Kenneth K. Kidd received his Ph.D. in Genetics from the University of Wisconsin in 1969. His early training included Drosophila genetics, classical immunogenetics, and population genetics. During his post-doctoral studies in Italy and at Stanford University, he established his reputation in human population genetics. He joined the Genetics faculty at Yale University School of Medicine in 1973 where he has remained and is currently Professor of Genetics, Psychiatry, and Ecology and Evolutionary Biology. At Yale he has pursued research in many areas of human genetics, including medical genetics (studies of neuropsychiatric disorders and simple Mendelian disorders), gene mapping (both physical and genetic), database design for modern genetic data, and a variety of molecular methodologies. More recently, his long-standing interest in human population genetics has been combined with his laboratory’s expertise in molecular technology to examine human genome diversity at the DNA level. He is also responsible for ALFRED, the ALlele FREquency Database, a web accessible compilation of allele frequency data for DNA polymorphisms on anthropologically defined human population.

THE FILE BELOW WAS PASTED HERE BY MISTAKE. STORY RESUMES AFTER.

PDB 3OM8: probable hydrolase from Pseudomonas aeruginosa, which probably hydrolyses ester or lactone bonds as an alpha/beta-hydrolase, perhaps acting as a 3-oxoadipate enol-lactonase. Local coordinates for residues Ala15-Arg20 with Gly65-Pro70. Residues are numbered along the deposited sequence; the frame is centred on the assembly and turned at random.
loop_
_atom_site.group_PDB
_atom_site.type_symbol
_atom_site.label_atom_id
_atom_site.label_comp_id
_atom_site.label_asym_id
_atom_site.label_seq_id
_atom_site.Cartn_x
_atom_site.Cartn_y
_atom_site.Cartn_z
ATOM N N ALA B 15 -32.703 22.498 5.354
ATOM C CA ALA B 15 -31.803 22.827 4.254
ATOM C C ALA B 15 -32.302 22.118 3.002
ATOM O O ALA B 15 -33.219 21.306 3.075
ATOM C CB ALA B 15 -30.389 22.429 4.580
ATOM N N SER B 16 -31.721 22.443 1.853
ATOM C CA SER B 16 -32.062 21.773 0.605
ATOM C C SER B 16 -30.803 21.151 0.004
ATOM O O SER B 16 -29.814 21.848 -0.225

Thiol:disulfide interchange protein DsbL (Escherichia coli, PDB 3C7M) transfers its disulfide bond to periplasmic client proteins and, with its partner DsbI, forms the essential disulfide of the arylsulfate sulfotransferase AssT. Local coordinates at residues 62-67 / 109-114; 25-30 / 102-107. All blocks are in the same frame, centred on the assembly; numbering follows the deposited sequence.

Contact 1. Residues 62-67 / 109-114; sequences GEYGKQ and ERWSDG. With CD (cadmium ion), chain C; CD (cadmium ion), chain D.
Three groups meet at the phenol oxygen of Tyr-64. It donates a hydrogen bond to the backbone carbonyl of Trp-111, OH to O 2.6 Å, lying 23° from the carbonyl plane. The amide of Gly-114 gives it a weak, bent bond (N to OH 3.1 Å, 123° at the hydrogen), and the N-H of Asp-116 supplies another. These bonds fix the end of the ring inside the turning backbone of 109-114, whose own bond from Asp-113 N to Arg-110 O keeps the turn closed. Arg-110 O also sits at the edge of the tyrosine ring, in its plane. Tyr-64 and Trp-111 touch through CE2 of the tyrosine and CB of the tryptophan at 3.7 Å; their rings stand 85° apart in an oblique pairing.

During his career, Dr. Kidd has published more than 450 scientific articles in a broad range of subjects including population genetics, cancer and neuropsychiatric genetics, gene mapping, molecular methodology, genetic databases, and human diversity. He is one of the co-authors of a paper selected as the best biomedical paper of the year by The Lancet, a leading British medical journal. This and other publication by Dr. Kidd can be found on his website http://info.med.yale.edu/genetics/kkidd. He is a certified Medical Geneticist by the American Board of Medical Genetics. He has served on several U.S. Government Review and Advisory Committees/Panels, on several editorial boards, and helped organize several international conferences. He is a member of several professional societies and a Fellow of the American Association for the Advancement of Science. Among his other awards, he has been recognized by the U.S. Federal Bureau of Investigation and the National Institute of Justice for his contributions toward acceptance of DNA methodologies in the courts. He recently served on national advisory panels for DNA identification of victims of the World Trade Center attack and victims of Katrina.